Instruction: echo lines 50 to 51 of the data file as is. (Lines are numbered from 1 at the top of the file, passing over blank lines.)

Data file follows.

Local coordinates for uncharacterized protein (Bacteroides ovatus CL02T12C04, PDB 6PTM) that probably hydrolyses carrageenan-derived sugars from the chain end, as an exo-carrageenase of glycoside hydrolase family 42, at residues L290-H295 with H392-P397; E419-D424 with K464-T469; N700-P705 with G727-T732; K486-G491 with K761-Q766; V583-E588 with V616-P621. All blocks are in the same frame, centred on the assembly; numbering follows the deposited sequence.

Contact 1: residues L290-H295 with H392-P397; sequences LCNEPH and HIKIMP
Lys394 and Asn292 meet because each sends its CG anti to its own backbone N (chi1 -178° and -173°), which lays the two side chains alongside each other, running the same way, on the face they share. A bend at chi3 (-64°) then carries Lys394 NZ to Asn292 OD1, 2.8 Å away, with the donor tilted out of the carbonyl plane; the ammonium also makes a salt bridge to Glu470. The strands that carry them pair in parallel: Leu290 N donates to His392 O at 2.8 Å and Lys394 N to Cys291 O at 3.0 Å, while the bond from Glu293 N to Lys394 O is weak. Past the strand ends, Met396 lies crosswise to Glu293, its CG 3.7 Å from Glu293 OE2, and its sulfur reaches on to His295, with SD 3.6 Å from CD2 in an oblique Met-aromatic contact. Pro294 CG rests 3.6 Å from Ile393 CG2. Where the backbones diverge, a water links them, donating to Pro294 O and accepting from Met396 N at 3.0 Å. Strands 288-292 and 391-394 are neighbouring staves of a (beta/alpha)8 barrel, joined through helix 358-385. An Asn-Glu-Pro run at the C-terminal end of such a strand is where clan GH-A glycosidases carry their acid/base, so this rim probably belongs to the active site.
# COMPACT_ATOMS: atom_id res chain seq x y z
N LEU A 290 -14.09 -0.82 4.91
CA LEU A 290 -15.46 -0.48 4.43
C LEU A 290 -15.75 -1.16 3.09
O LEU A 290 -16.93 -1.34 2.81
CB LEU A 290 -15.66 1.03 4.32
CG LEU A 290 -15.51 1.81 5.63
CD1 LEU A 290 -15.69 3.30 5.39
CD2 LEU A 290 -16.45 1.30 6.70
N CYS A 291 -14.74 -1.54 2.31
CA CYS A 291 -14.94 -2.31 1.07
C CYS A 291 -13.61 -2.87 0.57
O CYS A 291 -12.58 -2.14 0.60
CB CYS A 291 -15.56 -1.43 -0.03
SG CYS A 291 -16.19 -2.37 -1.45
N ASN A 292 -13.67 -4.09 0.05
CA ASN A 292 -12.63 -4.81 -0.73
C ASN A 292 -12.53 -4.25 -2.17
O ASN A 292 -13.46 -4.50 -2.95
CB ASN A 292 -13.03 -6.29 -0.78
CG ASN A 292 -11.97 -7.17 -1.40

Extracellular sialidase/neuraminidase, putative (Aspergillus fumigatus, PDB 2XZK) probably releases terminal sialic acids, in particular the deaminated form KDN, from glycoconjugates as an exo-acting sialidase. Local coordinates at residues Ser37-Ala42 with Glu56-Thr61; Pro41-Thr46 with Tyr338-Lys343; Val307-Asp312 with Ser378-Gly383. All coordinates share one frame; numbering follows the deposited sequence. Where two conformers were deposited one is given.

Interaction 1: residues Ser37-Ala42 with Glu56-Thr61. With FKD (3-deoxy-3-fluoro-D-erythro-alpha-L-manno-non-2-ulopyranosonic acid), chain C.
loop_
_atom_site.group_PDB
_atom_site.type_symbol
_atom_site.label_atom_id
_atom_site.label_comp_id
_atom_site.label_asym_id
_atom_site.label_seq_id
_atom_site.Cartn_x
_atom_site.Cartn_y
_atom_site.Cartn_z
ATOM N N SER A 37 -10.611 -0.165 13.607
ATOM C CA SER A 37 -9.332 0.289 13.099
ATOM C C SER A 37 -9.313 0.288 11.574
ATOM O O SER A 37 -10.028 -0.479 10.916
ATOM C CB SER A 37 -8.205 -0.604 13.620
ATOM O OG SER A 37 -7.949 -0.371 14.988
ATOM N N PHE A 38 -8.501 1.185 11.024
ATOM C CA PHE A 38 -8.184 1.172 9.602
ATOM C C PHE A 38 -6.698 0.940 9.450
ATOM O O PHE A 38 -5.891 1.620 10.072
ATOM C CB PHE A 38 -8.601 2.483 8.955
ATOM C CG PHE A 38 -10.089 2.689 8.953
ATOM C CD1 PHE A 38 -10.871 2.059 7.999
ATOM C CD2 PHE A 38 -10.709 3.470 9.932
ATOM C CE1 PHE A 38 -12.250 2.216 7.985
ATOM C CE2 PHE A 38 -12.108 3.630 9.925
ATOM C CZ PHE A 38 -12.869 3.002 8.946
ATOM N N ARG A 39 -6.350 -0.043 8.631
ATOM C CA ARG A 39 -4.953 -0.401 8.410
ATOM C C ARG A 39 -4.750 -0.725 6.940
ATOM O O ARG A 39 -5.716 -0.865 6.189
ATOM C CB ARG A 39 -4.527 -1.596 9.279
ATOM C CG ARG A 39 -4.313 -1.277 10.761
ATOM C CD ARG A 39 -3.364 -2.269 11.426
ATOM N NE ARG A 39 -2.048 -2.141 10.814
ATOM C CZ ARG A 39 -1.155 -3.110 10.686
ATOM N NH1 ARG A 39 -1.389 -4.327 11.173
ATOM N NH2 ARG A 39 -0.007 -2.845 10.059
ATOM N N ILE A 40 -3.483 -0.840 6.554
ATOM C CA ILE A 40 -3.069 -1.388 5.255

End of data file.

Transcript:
ATOM C CD2 PHE A 38 -10.709 3.470 9.932
ATOM C CE1 PHE A 38 -12.250 2.216 7.985